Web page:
There is space designed for every member of the family,” explained Jannetta Lingle, director of clinical services.

It was intentionally designed to look “homey and inviting,” he said. “Most people would prefer to be at home at the end of life.”

The goal of hospice is to help people who are dying have peace, comfort and dignity.

Architectural Photography

We photographed this luxury resort home, located in the Hualalai Resort on the North Kona Coast of the Island of Hawaii.

Photographing the sumptuous bathroom of this home was challenging. It has must see elements, from the outdoor plunge pool and lounging area, to the deep, deep indoor tub, in all quadrants of the space. The only way to capture it all was to create a 360 degree virtual tour of the area. This lets you see how the space is laid out, how the different elements complement each other, and gives you a sense of the true scale of the bathroom.

Click on scene 4 of the virtual tour on the right to see the bathroom in its entirety.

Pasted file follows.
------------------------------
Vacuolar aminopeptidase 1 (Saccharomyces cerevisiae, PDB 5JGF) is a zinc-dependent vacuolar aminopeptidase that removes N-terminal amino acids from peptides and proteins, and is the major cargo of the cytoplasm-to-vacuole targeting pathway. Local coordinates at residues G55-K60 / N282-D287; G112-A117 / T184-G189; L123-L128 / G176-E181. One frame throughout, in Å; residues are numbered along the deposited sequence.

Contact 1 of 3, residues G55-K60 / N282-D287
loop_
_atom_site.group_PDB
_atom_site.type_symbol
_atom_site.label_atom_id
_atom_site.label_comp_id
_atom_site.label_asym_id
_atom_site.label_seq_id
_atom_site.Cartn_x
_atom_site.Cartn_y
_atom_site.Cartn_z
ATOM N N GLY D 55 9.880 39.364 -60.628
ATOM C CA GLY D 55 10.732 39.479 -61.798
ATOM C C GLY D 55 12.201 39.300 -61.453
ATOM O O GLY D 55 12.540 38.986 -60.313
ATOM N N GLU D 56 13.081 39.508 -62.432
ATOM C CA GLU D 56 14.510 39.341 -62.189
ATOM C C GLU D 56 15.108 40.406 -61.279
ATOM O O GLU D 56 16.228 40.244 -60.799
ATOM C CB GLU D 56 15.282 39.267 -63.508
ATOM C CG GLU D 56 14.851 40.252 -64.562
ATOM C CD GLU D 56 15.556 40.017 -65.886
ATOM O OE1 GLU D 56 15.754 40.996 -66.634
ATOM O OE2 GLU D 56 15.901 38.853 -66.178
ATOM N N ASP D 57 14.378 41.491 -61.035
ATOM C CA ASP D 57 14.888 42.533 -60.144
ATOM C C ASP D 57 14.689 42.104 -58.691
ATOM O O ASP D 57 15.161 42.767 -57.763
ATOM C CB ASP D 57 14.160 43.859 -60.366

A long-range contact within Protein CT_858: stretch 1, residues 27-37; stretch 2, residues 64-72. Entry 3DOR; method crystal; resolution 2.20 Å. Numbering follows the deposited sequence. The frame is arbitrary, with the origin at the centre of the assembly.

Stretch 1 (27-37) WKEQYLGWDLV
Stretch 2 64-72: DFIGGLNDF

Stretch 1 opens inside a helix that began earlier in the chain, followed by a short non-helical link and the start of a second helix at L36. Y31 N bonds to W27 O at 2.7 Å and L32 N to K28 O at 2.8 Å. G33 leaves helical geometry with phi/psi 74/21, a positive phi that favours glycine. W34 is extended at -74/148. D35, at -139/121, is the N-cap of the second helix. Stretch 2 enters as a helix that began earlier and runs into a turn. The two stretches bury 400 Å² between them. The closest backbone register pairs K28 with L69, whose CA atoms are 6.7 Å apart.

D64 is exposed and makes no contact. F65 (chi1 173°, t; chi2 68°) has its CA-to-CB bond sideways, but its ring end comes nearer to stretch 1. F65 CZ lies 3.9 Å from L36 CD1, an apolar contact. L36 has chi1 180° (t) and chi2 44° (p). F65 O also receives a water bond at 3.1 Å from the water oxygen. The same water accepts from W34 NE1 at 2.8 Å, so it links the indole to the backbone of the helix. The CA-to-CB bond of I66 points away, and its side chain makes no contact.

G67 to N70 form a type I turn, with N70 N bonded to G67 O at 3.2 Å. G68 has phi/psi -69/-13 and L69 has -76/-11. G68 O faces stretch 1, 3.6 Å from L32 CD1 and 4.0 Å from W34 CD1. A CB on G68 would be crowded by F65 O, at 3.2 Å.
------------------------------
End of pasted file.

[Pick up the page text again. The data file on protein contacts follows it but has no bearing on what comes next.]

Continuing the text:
Click Thumbnail To View 360 Panorama

Amazing Bathrooms

Architectural Photography – Interior/Exterior

Virtual Tour Photography

Interior/Exterior Photography

Architectural Photography - Bathrooms

Interior/Exterior Architectural Photography

 

 

Luxury Villa on Maui. Photo by @panaviz

360 Panoramas aka Virtual Tours

360 Panoramas.  Also referred to as 360 Virtual Tours

360 Panoramas have been around for over 20 years. The technology has improved significantly – it’s easier to use, navigate, and load now.

Panoramas have been perceived as gimmicky in the past, but when well implemented, they can add value to the way you display your property.

360 Virtual tours add to the vignette of still photos that exist for your property. They are a wonderful way to show the layout and flow of a space, the all around views, the soaring ceilings and wonderful carpeting and flooring.

360 Virtual Tour

Click  [ ]  to view in full screen

The interactive panorama is able to show what is behind and all around each scene.

 

Click to See Gallery

You can see this house showcased via photos here.

Beach House Photography

Beach House Photography

 

Honolulu Chapel Virtual Tour

Casino Photography

Hotel and Resort Photography